OTTAWA (Reuters) - The Canadian government announced four new senior diplomatic appointments to the United States on Wednesday, building on its push to increase its political outreach with its neighbor to the south ahead of NAFTA negotiations later this month.
With the first round of North American Free Trade Agreement (NAFTA) talks expected to start in Washington on Aug. 16, Canada also announced a new NAFTA council that will provide advice and expertise for Canada's negotiations.
Canada's chief negotiator in the NAFTA talks is expected to be Steve Verheul, who was the lead negotiator on the recently agreed to trade agreement between Canada and the European Union (CETA).
The council announced on Wednesday includes a number of politicians, and industry and private sector experts, including the chief executive officer of Bank of Montreal (BMO.TO), William Downe, and the head of auto parts maker Linamar Corp (LNR.TO), Linda Hasenfratz.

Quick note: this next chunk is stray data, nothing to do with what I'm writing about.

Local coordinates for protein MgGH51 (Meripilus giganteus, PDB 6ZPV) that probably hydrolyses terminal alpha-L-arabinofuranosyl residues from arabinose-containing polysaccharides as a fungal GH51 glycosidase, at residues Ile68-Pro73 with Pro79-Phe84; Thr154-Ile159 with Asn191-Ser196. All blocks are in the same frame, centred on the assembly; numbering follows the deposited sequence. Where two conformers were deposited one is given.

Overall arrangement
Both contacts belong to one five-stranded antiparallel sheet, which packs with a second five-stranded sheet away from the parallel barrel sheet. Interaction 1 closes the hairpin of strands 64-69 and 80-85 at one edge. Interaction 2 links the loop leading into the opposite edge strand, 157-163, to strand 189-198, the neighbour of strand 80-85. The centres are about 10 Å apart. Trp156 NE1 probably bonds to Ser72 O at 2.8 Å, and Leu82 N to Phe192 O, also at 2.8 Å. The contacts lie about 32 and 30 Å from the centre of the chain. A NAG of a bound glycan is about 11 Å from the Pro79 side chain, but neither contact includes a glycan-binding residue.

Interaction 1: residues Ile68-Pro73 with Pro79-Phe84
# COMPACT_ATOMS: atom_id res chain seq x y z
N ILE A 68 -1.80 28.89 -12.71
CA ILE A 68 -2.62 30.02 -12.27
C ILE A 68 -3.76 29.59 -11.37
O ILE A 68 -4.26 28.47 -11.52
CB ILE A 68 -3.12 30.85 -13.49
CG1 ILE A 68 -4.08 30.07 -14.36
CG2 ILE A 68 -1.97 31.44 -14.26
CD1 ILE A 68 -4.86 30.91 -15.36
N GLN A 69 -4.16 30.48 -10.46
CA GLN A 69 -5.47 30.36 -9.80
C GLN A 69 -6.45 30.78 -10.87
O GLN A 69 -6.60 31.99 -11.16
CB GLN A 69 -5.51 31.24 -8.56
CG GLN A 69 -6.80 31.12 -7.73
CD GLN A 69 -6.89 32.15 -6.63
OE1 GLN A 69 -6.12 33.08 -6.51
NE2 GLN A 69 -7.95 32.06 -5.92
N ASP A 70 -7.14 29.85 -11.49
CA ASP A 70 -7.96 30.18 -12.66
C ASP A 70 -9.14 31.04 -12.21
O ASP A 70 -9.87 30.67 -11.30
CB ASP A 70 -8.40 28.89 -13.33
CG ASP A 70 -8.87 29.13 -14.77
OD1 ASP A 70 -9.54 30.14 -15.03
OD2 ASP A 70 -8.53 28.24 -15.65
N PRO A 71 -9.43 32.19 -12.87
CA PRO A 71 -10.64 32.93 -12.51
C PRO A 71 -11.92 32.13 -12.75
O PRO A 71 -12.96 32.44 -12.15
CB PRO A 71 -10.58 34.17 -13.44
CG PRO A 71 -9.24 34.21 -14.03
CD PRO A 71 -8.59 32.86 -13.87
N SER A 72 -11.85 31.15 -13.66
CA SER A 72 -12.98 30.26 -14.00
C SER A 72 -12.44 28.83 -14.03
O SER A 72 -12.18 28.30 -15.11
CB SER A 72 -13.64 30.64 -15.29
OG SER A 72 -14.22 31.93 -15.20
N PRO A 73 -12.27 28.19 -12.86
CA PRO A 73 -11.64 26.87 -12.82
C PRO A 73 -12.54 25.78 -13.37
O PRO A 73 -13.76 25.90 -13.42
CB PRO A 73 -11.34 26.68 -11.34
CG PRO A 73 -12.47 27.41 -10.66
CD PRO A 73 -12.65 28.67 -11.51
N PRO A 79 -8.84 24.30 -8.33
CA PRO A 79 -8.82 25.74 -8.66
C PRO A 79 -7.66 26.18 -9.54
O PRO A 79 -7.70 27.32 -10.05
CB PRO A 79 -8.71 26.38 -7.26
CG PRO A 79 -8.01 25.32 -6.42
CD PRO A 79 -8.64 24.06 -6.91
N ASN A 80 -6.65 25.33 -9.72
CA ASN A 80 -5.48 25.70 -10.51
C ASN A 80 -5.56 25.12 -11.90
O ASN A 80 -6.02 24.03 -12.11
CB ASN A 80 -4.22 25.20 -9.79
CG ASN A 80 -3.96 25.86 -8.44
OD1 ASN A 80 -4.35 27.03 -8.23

Foreign Affairs Minister Chrystia Freeland also named new consuls general in San Francisco, Seattle and Atlanta, as well as a new deputy ambassador in Washington.
Since U.S. President Donald Trump's inauguration, Canadian politicians and officials have made a series of trips to meet with U.S. lawmakers and state governors to discuss the importance of trade between the two countries.
Canada, whose largest trading partner is the United States, hopes that the direct outreach emphasizing the economic benefits of trade for both countries will strengthen its position as it renegotiates NAFTA, which Trump has threatened to walk away from.
Kirsten Hillman, who was named Canada's new deputy ambassador in Washington, was Canada's chief negotiator at talks on the proposed 12-nation Trans Pacific Partnership pact.
Reporting by Leah Schnurr; Editing by Phil Berlowitz